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Nation Current Affairs 10 Apr 2017 Tap floodplains to r ...

Tap floodplains to resolve Tamil Nadu water crisis: Expert

Published Apr 10, 2017, 6:19 am IST
Updated Apr 10, 2017, 6:20 am IST
The Delhi Jal Board is already harvesting water from Yamuna floodplains.
Vikram Soni
 Vikram Soni

Chennai: As the summer sets in, many cities in the state are staring at acute water crisis this year due to the failure of the northeast monsoon.  Professor Vikram Soni, an eminent physicist and Professor Emeritus at Jawaharlal Nehru University, has come up with an innovative idea to harvest the water from floodplains.

The Delhi Jal Board is already harvesting water from Yamuna floodplains. “Under this non-invasive method, we can source water for over three million people,” Professor Vikram Soni told Deccan Chronicle in an interview. “Floodplains can meet the water demands of many cities in Tamil Nadu including Vellore, Tiruchy and Madurai,” he said.
The excerpts:-


Q How did you come up with the novel idea of harvesting water from flood plains?
It all began when we wanted to save the protected natural resource of the Yamuna floodplains from the encroachment of the Commonwealth Games village. Since we knew that the noble ideal of conservation does not work in these times of fast and thoughtless development we decided to scientifically find a use for them without damaging this amazing water resource.   We did a small experiment to see how much water, sand can hold and found that the floodplains are over 50 meters deep and over 5 km wide and 40% of this volume is water. 


This was the beginning for creative “Conserve and Use” scheme for living evolutionary resources like the floodplains, created by evolution in millions of years. We found that since naturally store water and get naturally recharged by the monsoon they would give huge economic benefits.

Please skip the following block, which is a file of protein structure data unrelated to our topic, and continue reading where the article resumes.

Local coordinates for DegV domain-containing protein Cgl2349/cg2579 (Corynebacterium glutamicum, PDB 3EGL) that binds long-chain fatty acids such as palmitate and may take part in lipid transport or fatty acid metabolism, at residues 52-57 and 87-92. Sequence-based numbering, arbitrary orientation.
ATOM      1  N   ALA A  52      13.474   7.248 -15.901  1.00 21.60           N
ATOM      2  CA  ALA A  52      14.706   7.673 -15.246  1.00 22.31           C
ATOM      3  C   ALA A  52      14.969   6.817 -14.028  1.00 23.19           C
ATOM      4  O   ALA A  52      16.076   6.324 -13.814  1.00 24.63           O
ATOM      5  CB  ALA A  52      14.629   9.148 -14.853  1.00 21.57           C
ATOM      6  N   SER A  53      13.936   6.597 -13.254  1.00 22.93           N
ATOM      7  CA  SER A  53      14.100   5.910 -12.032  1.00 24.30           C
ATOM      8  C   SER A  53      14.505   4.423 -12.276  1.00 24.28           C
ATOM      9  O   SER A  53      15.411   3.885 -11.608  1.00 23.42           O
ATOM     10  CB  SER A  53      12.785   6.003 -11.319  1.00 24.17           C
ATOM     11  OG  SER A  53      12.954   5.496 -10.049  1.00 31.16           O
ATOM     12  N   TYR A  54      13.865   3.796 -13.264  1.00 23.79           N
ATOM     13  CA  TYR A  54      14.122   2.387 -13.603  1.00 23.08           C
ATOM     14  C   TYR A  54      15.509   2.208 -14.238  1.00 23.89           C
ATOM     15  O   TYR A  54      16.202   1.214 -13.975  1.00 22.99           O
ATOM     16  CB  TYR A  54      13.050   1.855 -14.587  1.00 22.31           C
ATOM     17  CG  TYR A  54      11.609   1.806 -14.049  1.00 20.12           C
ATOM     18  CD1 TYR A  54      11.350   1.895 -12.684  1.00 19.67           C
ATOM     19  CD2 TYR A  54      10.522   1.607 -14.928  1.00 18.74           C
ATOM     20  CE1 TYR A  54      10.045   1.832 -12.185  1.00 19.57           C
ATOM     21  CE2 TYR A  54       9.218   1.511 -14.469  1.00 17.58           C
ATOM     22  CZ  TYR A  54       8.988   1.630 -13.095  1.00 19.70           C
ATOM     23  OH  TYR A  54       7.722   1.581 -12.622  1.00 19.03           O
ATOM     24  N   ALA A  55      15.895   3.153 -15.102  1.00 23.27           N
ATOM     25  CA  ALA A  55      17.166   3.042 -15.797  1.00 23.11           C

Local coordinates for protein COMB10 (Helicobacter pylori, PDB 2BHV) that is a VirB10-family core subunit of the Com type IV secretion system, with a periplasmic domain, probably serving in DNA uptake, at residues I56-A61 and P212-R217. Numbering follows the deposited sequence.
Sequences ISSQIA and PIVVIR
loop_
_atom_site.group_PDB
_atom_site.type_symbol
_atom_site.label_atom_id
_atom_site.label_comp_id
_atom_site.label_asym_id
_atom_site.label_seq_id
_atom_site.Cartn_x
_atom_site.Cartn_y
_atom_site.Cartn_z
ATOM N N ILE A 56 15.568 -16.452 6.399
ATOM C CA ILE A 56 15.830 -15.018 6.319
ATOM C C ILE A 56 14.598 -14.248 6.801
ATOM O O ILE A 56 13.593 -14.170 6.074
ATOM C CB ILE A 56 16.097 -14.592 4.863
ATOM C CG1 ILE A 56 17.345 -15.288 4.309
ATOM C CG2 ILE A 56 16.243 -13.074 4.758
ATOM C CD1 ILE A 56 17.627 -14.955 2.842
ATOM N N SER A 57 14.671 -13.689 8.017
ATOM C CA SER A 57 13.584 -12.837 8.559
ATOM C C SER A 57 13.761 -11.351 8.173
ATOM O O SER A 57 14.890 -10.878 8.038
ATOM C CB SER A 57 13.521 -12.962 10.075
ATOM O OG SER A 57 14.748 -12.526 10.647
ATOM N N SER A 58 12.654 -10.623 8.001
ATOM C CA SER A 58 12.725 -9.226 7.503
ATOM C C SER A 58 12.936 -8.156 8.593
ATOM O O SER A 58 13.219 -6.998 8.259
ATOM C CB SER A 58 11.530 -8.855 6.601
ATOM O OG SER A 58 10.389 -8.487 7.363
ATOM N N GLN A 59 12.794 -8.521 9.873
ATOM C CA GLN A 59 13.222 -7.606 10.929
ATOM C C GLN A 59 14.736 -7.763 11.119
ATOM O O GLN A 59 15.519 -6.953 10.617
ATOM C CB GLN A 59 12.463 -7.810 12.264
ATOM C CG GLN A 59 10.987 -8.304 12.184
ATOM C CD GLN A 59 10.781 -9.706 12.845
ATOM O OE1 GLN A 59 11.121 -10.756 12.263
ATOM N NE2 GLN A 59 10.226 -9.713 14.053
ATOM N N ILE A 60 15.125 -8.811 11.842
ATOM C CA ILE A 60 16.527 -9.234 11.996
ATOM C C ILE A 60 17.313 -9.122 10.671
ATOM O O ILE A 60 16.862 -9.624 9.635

Q Can you explain how this method is environmentally sustainable?
We have huge natural storage for water in the deep (100m) and wide (over 5 km) river floodplains along the river. Next, we found out how much water is naturally recharged every year by monsoon rain and floods. And we found the answer - we could non-invasively and perennially source local water for over 3 million people in the city from the floodplains.  


Q How much water can be extracted from floodplains? Can it serve an entire city during summer?
The Delhi Jal Board is currently harvesting 24 million gallons per day from Yamuna floodplains in Delhi. The recharge depends on rainfall and the area of river floodplains which varies from place to place. The Mahanadi basin in Bhubaneshwar- Cuttack can yield perennial water for even 9 million people!

Q How many cities in Tamil Nadu could use this method to meet their water demands?
There are many cities where the river has floodplains, for example, Vellore Tiruchy, Thanjavur, Madurai, and much more in south Tamil Nadu. Anywhere there is a river in the plains it will have floodplains which will naturally store monsoon water. But we cannot use this method in Chennai as there are no floodplains left in the City.


The rampant sand mining has damaged the river beds and floodpains in the state.

Q Some rivers are running dry for several years now. Would the floodplains of these rivers have water?
Sand mining is a direct destruction of the floodplains. The floodplains of the peninsular rivers in South India are not so deep — about 30 meters of sand. If you take out 10 meters by sand mining the floodplains are badly hit.

The sandy floodplains reside above the river and after the monsoon water gradually flows from the floodplain to the river and not the other way thus retaining the quality (unpolluted) water in the floodplains.


If we remove even 3 meters of sand from the floodplains since our rivers are so polluted all the polluted water will enter the floodplain aquifer. Act now and stop sand mining and we can still save a lot of water resource.

Q What will happen to the floodplains if they are overexploited? Is there any mechanism in place to prevent it?
Yes, floodplains can be destroyed by overexploitation. This has happened in Noida and Greater Noida. Once polluted, the floodplains are gone forever. So, this needs a very stringent notification by the Supreme Court of India and a parliamentary legislation that absolutely prohibits their exploitation beyond a very safe limit. Such a limit has been worked out for Delhi Yamuna Floodplains. It will have to be promulgated for any floodpl-ain that is used for water supply — otherwise, we can lose this evolutionary resource. Any violation will invite very strong penalty, even life imprisonment.